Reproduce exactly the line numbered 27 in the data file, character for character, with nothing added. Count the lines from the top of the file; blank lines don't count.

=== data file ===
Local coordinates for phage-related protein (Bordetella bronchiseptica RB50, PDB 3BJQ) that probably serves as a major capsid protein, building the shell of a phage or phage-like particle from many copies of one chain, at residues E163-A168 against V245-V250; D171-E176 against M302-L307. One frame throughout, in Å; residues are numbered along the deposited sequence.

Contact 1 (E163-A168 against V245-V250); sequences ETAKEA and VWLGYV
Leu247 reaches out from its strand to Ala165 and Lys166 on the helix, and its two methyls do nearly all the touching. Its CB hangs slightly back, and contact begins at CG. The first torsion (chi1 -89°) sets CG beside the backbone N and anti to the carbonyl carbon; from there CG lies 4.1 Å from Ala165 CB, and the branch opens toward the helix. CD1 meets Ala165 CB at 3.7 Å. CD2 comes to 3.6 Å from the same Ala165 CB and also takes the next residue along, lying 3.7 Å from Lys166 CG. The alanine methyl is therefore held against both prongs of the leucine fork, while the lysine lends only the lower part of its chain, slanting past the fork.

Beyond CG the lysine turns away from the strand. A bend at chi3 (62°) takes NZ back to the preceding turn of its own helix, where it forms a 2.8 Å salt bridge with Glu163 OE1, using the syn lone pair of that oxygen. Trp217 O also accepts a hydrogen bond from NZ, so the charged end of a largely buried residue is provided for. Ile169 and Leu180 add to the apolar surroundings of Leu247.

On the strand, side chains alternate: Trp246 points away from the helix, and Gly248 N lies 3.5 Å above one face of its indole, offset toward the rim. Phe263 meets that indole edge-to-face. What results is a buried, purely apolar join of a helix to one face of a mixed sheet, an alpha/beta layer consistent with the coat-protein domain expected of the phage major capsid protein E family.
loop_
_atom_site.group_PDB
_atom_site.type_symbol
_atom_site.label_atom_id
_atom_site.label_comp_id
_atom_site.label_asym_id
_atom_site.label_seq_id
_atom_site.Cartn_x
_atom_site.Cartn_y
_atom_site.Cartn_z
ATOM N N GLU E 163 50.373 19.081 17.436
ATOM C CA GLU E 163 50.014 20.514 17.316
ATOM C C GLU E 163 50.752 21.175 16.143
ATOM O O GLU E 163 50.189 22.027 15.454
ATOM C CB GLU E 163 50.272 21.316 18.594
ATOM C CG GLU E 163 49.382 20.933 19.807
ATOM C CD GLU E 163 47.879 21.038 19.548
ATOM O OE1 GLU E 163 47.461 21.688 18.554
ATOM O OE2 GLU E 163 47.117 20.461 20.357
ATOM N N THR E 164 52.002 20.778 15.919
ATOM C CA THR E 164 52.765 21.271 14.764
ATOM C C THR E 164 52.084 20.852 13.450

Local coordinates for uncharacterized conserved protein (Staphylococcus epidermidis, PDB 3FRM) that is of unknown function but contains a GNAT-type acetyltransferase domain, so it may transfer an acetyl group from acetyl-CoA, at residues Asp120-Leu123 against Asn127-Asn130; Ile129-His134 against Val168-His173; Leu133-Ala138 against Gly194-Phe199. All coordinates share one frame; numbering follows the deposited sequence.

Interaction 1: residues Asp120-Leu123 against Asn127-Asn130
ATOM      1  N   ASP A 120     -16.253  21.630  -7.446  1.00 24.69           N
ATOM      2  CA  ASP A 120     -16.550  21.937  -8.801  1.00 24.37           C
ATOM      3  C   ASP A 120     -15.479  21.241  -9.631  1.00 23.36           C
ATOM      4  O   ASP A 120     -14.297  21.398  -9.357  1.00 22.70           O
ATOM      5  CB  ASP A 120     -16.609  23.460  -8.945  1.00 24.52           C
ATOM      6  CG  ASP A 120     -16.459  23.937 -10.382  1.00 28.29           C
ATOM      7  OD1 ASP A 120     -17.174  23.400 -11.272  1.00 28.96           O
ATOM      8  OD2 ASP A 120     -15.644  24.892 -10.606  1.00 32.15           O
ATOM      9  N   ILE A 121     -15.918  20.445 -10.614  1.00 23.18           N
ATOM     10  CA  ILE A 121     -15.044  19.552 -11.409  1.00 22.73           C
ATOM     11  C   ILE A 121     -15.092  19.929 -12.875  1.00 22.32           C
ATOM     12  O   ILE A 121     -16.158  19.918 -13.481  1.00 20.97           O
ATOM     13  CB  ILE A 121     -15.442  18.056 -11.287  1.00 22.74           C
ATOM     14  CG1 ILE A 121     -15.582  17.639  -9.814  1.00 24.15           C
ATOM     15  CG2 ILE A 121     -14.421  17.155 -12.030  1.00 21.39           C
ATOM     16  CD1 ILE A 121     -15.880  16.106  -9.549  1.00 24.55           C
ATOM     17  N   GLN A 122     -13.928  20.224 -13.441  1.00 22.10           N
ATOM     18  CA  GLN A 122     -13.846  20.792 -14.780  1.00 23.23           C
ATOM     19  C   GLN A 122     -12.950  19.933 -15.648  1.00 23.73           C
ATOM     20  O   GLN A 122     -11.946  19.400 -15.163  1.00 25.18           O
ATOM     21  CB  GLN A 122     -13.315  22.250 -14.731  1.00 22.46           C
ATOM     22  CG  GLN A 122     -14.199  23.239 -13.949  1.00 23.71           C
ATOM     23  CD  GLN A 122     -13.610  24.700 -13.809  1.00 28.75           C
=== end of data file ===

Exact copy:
ATOM C C THR E 164 52.084 20.852 13.450